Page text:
When Jesus therefore had received the vinegar, he said, It is finished: and he bowed his head, and gave up the ghost.
From the nature of the case this could not be more than a mere ejaculation; but the meaning is plain enough to those who wilt put their minds into a state to perceive it. Suppose you have a friend who is building a house. You had been present when the foundation was laid, and from time to time you had watched the progress of the building. At last your friend breaks in on you some morning with the cry, "It is finished!" You would know at once what he meant - that the house was finished. And your friend would presume on your part a real and lively interest in hearing the news. So too we must know a good deal of what Jesus said and did during life, or we shall fail in understanding what he said and did in the hour of death. He who said, "It is finished!" must also have had seasons in which he could say, "It is begun," "It is going on."
I. We must illustrate how JESUS LOOKED FORWARD TO A TIME FOR UTTERING THIS WORD. Recollect what he said to the disciples by the well: "My meat is to do the will of him that sent me, and to finish his work." Recollect also his word to the Jews after he bad healed the impotent man on the sabbath day. He speaks there concerning the works which the Father had given him to finish. Here are specimens of the peculiar and testifying works of Jesus. Here are declarations by Jesus himself of the uniting and definite purpose with which his life was bound up. What he talked of now and then he must have thought of continually. To the superficial eye, indeed, the life of Jesus did not look as if it had any definite purpose. How would he have been put down in the "occupation" column in a census record? Yet the life of Jesus was full of purpose - purpose never absent, never forgotten. The parable of the man who went away from home, leaving his money as a trust in the hands of his servants, is surely a parable out of the very depths of the Savior's own experience. To him there was given a stewardship of inestimable value. How the servant with the five talents would look forward to the surrender and accomplishment of his trust! And just in this spirit Jesus must have looked forward to the hour when he should be able to say, "It is finished!"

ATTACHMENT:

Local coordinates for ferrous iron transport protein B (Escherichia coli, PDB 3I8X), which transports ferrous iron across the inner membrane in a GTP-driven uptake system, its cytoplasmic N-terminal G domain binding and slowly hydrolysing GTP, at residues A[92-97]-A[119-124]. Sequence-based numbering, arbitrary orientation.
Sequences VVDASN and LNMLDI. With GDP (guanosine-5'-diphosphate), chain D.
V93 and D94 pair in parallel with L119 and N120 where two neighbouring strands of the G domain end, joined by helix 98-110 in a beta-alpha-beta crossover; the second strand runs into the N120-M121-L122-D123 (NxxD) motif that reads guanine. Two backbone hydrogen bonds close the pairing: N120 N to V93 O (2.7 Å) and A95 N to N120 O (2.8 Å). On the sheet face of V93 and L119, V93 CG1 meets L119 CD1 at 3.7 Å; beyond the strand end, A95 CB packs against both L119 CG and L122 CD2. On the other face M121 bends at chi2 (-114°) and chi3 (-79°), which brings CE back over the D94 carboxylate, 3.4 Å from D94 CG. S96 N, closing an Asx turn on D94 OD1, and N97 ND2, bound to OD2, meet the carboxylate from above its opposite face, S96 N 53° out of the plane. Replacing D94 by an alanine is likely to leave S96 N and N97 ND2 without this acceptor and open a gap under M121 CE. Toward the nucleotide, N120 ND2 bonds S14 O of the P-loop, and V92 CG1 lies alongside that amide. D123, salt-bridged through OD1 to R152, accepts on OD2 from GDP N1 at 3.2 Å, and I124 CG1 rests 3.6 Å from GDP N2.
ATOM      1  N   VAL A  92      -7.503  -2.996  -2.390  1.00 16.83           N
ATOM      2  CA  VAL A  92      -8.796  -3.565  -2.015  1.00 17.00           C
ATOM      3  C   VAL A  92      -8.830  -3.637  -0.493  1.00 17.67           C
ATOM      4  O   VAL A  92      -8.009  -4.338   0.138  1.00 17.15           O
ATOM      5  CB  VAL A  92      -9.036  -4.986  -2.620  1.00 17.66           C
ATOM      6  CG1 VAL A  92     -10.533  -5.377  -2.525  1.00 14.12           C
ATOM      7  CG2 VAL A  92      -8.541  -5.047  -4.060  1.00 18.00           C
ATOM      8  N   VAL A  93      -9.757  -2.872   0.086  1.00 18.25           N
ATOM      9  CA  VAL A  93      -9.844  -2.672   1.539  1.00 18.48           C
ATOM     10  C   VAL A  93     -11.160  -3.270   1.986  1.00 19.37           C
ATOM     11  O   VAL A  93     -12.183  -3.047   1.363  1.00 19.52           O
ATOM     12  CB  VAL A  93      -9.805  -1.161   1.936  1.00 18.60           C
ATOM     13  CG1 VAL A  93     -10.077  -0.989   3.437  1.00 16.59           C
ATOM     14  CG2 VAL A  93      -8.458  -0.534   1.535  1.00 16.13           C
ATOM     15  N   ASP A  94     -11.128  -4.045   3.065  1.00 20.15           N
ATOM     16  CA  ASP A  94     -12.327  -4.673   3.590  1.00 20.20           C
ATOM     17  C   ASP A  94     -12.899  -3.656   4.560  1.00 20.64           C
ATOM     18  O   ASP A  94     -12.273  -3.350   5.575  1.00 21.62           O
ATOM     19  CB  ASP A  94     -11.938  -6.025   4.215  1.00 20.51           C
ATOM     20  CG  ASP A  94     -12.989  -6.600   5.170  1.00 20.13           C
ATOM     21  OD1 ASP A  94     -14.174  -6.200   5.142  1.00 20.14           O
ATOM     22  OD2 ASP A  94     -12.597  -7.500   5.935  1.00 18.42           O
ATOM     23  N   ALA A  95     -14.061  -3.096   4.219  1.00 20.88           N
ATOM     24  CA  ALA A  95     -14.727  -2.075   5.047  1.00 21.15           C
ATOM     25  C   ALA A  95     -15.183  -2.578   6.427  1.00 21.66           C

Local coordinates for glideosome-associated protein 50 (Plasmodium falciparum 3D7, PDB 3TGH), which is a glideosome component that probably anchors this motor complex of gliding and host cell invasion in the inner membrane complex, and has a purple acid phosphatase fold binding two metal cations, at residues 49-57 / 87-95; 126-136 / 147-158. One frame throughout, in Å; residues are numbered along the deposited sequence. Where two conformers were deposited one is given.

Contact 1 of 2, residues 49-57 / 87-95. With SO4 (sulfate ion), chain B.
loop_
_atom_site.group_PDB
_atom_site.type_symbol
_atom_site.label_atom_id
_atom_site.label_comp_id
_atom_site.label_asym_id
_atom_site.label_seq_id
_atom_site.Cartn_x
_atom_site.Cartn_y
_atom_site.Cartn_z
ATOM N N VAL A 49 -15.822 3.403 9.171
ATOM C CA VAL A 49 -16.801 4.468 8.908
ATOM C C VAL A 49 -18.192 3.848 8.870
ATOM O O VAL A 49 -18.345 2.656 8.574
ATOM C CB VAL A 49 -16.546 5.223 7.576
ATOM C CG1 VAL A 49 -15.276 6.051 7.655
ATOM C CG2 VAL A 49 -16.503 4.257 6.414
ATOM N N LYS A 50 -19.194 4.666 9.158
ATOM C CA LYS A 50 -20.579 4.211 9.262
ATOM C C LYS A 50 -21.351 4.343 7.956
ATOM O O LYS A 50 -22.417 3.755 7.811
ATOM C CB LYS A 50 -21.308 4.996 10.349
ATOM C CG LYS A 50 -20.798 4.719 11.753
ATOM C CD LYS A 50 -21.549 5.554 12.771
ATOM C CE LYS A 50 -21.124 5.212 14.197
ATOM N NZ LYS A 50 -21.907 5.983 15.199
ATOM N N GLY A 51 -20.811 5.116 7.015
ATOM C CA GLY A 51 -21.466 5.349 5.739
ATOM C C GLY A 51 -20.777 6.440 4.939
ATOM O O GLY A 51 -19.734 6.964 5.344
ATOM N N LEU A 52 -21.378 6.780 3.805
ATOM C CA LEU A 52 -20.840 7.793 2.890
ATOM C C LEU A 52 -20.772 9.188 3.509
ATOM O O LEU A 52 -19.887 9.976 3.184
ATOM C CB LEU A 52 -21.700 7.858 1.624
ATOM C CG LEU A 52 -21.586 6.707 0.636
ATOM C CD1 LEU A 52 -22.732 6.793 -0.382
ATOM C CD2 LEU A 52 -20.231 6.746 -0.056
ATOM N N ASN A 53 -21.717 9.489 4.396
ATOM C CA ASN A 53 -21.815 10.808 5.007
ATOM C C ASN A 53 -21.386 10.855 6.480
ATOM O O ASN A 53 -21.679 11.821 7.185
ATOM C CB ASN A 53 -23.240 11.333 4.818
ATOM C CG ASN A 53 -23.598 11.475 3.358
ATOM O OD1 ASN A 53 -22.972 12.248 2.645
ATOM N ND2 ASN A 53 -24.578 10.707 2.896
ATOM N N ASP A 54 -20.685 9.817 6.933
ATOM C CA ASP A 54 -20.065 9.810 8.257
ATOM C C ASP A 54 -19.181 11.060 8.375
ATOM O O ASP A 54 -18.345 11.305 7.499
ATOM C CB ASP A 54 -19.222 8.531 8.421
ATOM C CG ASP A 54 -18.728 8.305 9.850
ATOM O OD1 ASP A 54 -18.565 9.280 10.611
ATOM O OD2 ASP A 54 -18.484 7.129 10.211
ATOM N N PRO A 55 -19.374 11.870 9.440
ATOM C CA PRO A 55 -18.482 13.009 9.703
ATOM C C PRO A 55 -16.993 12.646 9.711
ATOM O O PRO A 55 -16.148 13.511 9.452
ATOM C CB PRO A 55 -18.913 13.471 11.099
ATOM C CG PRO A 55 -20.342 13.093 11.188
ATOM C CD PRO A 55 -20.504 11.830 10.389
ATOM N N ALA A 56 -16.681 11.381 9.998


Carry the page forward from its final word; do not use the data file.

II. THUS IN THE INCARNATE LIFE OF JESUS WE HAVE SOMETHING COMPLETE FOR US TO PROFIT BY. Something complete! The life of Jesus was complete, just as the life of a seed becomes complete when it has gone through all the cycle of its changes - germination, budding, blossoming, formation of fruit, ripening of fruit. The very life of Jesus was a finished work. It was like a book on the last page of which "Finis " could be truly written. Here is the book of a really complete human life. What a difference between Jesus and many authors and makers of finished things! Many complete things, things that the world is agreed in calling complete and precious in their own order, were achieved by very incomplete men. Read the words of Gibbon the historian, in which he records his emotions on completing his monumental work. He has succeeded, and yet in the bottom of his heart he has somehow failed. Thousands are finishing many things, but never touching the one thing needful. We, from our life's incompleteness, should look on the completeness of the life of Jesus, and, while we look, rise into that hope and confidence which his manifested completeness is meant to give. Here is One who lived out the life of humanity according to the ideal of him who made humanity. He never needed to pray," Forgive me my debts;" for he never owed a debt he did not pay, never closed a day of life which was not as full of service as of opportunities of service. And he finished that we might begin and also finish something which, but for the finishing of his own work, we never should have had the disposition to touch. - Y.
Parallel VersesKJV: When Jesus therefore had received the vinegar, he said, It is finished: and he bowed his head, and gave up the ghost.